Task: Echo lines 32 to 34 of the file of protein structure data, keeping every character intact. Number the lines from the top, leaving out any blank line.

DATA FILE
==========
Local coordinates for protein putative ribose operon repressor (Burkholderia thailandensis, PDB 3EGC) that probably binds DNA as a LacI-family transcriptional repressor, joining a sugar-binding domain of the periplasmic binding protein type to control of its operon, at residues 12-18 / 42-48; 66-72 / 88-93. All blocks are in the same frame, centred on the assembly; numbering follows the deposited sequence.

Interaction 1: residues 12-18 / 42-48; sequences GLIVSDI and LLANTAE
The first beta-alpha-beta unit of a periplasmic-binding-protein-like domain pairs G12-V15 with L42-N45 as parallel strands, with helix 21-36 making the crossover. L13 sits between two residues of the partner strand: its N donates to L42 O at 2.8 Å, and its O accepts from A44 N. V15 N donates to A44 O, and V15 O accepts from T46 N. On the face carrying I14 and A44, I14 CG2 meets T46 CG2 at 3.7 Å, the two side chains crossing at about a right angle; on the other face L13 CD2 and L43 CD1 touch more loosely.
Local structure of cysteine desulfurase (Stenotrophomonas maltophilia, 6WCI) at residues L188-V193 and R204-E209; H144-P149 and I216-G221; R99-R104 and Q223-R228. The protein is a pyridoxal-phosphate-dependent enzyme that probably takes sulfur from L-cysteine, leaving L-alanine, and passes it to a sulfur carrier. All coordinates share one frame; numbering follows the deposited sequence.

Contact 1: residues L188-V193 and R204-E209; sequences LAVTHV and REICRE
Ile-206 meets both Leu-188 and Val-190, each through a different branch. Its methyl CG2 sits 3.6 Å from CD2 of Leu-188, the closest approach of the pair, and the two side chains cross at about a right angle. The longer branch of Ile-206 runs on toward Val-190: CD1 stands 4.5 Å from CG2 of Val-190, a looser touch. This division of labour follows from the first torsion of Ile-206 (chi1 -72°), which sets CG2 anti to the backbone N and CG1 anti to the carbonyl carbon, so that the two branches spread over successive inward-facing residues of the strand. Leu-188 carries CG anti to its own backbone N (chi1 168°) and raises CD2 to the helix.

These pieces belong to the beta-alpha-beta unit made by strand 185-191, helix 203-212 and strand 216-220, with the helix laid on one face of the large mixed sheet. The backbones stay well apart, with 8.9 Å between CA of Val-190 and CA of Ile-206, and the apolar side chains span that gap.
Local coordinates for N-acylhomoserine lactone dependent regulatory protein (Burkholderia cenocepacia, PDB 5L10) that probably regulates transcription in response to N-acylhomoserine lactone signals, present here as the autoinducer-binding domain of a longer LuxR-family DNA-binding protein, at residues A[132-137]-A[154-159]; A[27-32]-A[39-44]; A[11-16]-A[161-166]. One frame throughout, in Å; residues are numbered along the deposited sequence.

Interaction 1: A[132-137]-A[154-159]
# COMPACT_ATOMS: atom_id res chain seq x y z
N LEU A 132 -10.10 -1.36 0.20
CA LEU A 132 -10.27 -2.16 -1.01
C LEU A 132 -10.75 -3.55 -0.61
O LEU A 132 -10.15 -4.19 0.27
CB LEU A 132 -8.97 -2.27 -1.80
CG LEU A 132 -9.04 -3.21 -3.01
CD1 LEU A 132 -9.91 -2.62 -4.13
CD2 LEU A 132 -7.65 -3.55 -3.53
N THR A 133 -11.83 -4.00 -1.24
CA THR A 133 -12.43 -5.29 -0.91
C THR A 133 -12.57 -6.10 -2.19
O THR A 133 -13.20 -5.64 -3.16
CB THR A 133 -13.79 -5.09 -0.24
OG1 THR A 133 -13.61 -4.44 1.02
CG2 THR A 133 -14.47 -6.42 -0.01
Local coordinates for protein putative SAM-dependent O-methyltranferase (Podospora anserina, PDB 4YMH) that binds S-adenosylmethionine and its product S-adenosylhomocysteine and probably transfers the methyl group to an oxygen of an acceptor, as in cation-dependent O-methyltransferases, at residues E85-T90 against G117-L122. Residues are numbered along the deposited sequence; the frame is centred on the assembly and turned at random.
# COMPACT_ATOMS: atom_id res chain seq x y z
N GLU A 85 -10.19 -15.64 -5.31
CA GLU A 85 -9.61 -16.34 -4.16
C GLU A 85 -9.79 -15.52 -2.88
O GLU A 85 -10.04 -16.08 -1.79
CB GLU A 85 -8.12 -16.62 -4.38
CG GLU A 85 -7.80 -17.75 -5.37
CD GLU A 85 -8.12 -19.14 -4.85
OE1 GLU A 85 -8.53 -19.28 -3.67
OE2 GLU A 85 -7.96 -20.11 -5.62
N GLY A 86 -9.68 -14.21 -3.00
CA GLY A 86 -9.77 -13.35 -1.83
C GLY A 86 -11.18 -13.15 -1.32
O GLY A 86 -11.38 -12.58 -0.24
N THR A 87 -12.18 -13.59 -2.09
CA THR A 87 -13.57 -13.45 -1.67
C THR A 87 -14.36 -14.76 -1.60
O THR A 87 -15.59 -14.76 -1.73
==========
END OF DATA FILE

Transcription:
CB GLU A 85 -8.12 -16.62 -4.38
CG GLU A 85 -7.80 -17.75 -5.37
CD GLU A 85 -8.12 -19.14 -4.85